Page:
My husband is very supportive. My three grown sons feel some mixture of pride, amusement, and embarrassment about my latest book Just Say Yes: A Marijuana Memoir, which has been featured in popular publications and websites. My friends are happy for me in my new role as a marijuana advocate.
But my mom does not approve.
You would think at my age it wouldn't matter. After all, I'm collecting Social Security myself. Barcroft TV, a UK outfit, made a short documentary about me with the demeaning title, "Potty Pensioner Puffs A Joint A Day For Fifty Years."
Still, I want my 92-year-old mother to encourage me in my candor about cannabis.
After all, we have so much in common. She's always been a free spirit, a bohemian, a woman of the senses. Like me, she's a writer, and her subject of choice is the French author Colette, who celebrates touch, taste, smell (senses marijuana enhances). Like me, my mother has been passionate about various causes, in her case noise pollution and historic preservation. Why can't she have more sympathy for cannabis legalization?
Her dry assessment of my book? "I liked it more than I intended."
In all fairness, she's given pot a try. I got her high once or twice, with great difficulty, for she has trouble with the smoking process. She coughs a lot and seems to believe that tilting her head back, rather than inhaling, will bring smoke into her lungs. Once high, she is merry and talkative--pretty much the same way she's usually merry and talkative.
A few years ago, while traveling together in Hawaii, my oldest son gave my mother a marijuana cookie. Then they drove around the island in their rented convertible. From my son's account:
As we're driving the sun is setting, and I've got Thievery Corporation on the stereo. My very cool grandmother, who has never liked ANY electronic music, turns to me and goes: "This music is soooooooo good!" I cracked up. Pretty soon she's telling me "I get it, I really get it! I know why everyone likes marijuana!" It wasn't long before she was asking for some water, and then more or less fell asleep.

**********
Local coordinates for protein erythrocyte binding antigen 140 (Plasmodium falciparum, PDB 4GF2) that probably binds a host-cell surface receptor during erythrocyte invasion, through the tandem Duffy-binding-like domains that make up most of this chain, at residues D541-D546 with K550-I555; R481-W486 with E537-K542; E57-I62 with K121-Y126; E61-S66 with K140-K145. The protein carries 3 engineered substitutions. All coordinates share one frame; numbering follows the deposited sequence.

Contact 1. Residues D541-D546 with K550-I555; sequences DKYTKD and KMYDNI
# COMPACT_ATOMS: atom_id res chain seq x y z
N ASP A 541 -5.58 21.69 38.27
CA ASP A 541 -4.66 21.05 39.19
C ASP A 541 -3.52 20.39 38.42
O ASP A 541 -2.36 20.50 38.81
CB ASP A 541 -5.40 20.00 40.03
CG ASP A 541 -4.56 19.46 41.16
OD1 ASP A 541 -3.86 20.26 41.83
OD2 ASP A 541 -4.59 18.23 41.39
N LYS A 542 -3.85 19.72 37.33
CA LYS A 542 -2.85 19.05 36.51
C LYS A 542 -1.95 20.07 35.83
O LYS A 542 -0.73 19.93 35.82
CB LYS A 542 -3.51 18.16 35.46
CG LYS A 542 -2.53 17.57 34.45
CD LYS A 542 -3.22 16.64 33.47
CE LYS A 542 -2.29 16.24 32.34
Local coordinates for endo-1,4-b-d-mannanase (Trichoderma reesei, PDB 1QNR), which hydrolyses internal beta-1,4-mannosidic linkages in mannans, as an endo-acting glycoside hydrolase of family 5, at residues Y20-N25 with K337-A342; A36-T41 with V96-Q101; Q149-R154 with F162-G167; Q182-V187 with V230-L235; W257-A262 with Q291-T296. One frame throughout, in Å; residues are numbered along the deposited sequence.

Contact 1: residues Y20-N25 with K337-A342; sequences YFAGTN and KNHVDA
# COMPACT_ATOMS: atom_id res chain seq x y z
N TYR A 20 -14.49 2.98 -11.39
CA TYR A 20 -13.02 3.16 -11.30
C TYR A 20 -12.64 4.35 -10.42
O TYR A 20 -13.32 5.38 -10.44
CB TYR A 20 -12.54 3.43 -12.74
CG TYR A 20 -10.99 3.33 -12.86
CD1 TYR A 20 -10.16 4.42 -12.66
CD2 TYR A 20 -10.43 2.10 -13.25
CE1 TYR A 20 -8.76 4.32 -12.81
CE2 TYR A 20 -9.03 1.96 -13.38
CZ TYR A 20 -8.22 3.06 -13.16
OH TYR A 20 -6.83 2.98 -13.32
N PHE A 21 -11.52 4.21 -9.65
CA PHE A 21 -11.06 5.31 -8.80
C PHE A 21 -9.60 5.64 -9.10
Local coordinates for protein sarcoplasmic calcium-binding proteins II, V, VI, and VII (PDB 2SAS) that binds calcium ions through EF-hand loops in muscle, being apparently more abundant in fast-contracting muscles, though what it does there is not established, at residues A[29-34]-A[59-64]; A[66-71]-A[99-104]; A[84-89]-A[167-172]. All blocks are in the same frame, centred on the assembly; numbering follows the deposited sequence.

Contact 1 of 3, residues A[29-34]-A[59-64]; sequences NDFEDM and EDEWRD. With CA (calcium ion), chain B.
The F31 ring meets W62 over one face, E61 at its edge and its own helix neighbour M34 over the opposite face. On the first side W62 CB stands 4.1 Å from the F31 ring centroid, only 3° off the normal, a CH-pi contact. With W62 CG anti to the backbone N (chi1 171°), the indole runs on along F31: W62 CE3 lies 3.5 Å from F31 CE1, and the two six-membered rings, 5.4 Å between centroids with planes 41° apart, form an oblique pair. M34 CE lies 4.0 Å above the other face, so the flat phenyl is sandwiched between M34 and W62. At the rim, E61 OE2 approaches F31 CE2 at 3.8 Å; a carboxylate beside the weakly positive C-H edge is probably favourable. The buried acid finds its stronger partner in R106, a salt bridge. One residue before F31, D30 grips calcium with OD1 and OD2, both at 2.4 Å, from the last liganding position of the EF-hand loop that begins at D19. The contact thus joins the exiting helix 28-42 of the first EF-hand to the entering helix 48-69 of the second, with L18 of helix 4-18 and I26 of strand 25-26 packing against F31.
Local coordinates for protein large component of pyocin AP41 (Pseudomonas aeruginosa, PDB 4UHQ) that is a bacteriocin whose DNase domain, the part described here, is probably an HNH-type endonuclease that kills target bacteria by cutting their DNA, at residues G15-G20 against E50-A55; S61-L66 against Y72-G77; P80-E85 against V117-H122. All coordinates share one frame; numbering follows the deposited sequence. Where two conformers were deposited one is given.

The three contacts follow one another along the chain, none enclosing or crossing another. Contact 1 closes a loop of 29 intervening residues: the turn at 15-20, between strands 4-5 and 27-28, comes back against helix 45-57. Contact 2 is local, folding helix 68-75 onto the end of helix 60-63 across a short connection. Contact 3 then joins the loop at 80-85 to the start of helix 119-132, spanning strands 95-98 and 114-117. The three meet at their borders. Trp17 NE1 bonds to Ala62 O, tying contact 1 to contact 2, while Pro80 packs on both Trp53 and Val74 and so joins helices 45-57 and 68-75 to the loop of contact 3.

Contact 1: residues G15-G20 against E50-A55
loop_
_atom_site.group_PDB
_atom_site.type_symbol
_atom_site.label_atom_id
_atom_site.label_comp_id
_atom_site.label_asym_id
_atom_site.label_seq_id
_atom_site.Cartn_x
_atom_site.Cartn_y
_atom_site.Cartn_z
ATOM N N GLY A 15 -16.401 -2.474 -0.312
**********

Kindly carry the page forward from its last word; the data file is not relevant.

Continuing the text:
But while my mother enjoyed these experiences, she doesn't approve of regular use. She's not sure marijuana should be legalized, because she doesn't like the idea of children getting stoned. I explode, "Nobody likes that idea! But there will be strict age limits." She looks dubious.
She herself is a "high on life" kind of person, although she's too sophisticated to put it like that. She doesn't have the need to enhance, or escape from, reality. She gets no particular pleasure from alcohol, either: what's the point when life is so exciting and hilarious just as it is?
"Not everyone has that outlook, mom. Not everyone is as lucky as you."
A week after that conversation, something wonderful happened. My mom read an article in the New Yorker which said that blacks and whites use weed at comparable rates but in state prisons, there are significant racial disparities in "low level drug offenders -- possession of marijuana or drug paraphernalia." In New York state, a black person is 4.5 times as likely as a white person to be arrested for weed.
And for a few days my mother's attitude changed. I even got an email saying she was proud of me for fighting injustice. Then Pope Francis became her new crush, because of his environmental encyclical, and my mother slipped back into her usual disdain for cannabis.
Last summer, I gave a reading at Canio's Bookstore in Sag Harbor, where she lives. Shortly into the Q & A, my mother stood up, clambered onto the stage, and pronounced, "I just want you all to know that I do not endorse my daughter's ideas!"
I have been to many readings, but I've never seen the like! Perhaps I should introduce her to my new vaporizer.
This article originally appeared on MERRYJANE.com, which is dedicated to elevating the discussion of cannabis culture.